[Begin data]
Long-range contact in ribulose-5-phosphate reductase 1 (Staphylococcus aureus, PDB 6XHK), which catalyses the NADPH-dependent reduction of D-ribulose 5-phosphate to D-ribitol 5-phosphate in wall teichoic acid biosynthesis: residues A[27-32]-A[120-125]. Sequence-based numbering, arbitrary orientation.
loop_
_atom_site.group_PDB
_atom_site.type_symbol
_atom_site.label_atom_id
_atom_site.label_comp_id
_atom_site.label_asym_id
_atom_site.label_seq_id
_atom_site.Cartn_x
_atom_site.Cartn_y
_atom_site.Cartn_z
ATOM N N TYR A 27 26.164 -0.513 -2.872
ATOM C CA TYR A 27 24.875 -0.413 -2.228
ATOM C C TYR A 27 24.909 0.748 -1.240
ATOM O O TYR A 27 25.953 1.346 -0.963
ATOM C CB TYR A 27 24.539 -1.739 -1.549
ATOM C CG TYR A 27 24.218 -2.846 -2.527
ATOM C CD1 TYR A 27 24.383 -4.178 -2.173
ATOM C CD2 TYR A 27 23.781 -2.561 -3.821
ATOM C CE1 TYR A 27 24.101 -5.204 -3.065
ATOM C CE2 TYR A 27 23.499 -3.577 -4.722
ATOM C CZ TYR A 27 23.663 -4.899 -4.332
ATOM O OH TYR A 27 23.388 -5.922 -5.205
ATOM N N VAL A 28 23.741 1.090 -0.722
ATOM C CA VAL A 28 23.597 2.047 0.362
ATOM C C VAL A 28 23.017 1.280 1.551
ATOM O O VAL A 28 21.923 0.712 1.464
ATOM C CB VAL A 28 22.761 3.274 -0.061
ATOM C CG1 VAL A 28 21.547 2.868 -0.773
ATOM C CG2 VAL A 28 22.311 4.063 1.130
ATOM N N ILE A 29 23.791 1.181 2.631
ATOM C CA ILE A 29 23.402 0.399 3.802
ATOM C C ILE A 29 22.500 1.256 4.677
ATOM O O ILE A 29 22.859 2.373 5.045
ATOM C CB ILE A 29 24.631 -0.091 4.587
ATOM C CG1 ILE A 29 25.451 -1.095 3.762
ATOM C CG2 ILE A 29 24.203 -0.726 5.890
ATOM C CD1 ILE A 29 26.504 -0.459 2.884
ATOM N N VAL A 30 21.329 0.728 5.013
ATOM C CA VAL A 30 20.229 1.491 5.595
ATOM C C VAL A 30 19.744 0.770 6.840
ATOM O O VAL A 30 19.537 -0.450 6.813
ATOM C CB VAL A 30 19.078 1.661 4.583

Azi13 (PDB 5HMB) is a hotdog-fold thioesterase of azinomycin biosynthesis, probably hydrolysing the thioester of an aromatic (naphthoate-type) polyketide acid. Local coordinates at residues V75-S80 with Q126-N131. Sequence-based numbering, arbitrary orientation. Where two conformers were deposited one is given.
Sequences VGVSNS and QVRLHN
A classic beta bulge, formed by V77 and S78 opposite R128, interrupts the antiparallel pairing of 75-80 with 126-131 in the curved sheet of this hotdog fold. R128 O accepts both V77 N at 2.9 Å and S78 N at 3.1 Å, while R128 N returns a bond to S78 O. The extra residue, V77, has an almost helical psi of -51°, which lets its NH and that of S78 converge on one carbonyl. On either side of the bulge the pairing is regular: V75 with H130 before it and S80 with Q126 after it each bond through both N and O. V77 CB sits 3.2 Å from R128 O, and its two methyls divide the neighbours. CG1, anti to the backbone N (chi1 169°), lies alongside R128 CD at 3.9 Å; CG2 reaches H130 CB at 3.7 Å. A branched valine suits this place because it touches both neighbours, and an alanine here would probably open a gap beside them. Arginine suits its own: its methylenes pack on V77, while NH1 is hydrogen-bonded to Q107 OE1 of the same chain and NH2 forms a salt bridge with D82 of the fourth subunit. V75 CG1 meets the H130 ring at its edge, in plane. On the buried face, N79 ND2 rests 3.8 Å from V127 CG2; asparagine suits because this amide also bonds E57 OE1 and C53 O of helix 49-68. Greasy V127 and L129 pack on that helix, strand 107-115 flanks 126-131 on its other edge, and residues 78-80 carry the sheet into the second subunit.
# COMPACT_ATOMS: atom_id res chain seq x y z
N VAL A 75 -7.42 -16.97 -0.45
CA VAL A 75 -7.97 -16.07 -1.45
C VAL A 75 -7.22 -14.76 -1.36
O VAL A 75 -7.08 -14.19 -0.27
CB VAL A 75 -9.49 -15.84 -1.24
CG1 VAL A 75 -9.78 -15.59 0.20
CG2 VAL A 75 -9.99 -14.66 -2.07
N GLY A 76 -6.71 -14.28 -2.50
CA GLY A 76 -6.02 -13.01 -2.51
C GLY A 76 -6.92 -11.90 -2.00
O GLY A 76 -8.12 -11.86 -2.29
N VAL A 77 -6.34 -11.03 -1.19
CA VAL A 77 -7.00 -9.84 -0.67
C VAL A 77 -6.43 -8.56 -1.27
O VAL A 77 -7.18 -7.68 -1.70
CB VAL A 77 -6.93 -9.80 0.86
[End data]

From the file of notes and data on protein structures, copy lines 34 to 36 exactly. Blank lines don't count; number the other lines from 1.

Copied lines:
ATOM O O ILE A 29 22.859 2.373 5.045
ATOM C CB ILE A 29 24.631 -0.091 4.587
ATOM C CG1 ILE A 29 25.451 -1.095 3.762